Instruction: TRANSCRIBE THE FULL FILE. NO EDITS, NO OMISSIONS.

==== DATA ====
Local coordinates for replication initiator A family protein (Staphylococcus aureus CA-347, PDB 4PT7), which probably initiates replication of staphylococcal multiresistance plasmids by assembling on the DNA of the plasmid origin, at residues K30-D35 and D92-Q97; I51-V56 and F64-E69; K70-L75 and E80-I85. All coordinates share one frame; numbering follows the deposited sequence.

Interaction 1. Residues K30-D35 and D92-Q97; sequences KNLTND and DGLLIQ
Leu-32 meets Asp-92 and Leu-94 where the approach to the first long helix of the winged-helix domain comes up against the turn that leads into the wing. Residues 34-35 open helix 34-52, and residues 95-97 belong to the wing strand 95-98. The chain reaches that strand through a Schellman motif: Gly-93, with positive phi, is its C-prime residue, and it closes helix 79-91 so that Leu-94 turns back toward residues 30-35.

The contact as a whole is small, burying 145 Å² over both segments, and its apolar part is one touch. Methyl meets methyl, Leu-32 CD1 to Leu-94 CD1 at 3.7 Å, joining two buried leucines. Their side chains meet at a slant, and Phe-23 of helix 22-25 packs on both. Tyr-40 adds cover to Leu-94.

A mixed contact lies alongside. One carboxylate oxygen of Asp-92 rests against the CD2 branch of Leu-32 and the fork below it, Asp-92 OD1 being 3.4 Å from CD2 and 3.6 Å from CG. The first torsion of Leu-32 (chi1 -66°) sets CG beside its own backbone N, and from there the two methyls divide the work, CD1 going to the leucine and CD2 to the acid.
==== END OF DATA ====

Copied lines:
Local coordinates for replication initiator A family protein (Staphylococcus aureus CA-347, PDB 4PT7), which probably initiates replication of staphylococcal multiresistance plasmids by assembling on the DNA of the plasmid origin, at residues K30-D35 and D92-Q97; I51-V56 and F64-E69; K70-L75 and E80-I85. All coordinates share one frame; numbering follows the deposited sequence.

Interaction 1. Residues K30-D35 and D92-Q97; sequences KNLTND and DGLLIQ
Leu-32 meets Asp-92 and Leu-94 where the approach to the first long helix of the winged-helix domain comes up against the turn that leads into the wing. Residues 34-35 open helix 34-52, and residues 95-97 belong to the wing strand 95-98. The chain reaches that strand through a Schellman motif: Gly-93, with positive phi, is its C-prime residue, and it closes helix 79-91 so that Leu-94 turns back toward residues 30-35.

The contact as a whole is small, burying 145 Å² over both segments, and its apolar part is one touch. Methyl meets methyl, Leu-32 CD1 to Leu-94 CD1 at 3.7 Å, joining two buried leucines. Their side chains meet at a slant, and Phe-23 of helix 22-25 packs on both. Tyr-40 adds cover to Leu-94.

A mixed contact lies alongside. One carboxylate oxygen of Asp-92 rests against the CD2 branch of Leu-32 and the fork below it, Asp-92 OD1 being 3.4 Å from CD2 and 3.6 Å from CG. The first torsion of Leu-32 (chi1 -66°) sets CG beside its own backbone N, and from there the two methyls divide the work, CD1 going to the leucine and CD2 to the acid.